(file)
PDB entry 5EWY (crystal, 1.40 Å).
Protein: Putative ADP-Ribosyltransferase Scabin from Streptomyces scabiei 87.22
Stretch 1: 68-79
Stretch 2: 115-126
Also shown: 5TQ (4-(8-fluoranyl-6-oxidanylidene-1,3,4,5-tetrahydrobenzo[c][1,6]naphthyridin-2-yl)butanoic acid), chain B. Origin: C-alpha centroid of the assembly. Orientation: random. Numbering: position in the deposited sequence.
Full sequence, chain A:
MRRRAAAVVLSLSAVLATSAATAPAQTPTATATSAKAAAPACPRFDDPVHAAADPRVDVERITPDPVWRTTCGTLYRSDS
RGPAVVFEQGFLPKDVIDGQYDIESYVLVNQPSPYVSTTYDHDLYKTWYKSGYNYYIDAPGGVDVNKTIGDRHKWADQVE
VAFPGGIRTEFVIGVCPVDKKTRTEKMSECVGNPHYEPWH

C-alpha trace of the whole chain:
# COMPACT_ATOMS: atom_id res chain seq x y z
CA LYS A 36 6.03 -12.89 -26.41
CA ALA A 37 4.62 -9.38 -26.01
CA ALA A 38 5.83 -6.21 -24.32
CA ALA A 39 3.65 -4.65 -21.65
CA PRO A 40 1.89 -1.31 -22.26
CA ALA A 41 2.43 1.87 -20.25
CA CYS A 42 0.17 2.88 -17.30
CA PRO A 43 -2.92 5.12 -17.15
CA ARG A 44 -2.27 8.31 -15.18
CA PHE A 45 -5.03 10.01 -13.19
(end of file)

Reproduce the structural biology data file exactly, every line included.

PDB entry 5EWY (crystal, 1.40 Å).
Protein: Putative ADP-Ribosyltransferase Scabin from Streptomyces scabiei 87.22
Stretch 1: 68-79
Stretch 2: 115-126
Also shown: 5TQ (4-(8-fluoranyl-6-oxidanylidene-1,3,4,5-tetrahydrobenzo[c][1,6]naphthyridin-2-yl)butanoic acid), chain B. Origin: C-alpha centroid of the assembly. Orientation: random. Numbering: position in the deposited sequence.
Full sequence, chain A:
MRRRAAAVVLSLSAVLATSAATAPAQTPTATATSAKAAAPACPRFDDPVHAAADPRVDVERITPDPVWRTTCGTLYRSDS
RGPAVVFEQGFLPKDVIDGQYDIESYVLVNQPSPYVSTTYDHDLYKTWYKSGYNYYIDAPGGVDVNKTIGDRHKWADQVE
VAFPGGIRTEFVIGVCPVDKKTRTEKMSECVGNPHYEPWH

C-alpha trace of the whole chain:
# COMPACT_ATOMS: atom_id res chain seq x y z
CA LYS A 36 6.03 -12.89 -26.41
CA ALA A 37 4.62 -9.38 -26.01
CA ALA A 38 5.83 -6.21 -24.32
CA ALA A 39 3.65 -4.65 -21.65
CA PRO A 40 1.89 -1.31 -22.26
CA ALA A 41 2.43 1.87 -20.25
CA CYS A 42 0.17 2.88 -17.30
CA PRO A 43 -2.92 5.12 -17.15
CA ARG A 44 -2.27 8.31 -15.18
CA PHE A 45 -5.03 10.01 -13.19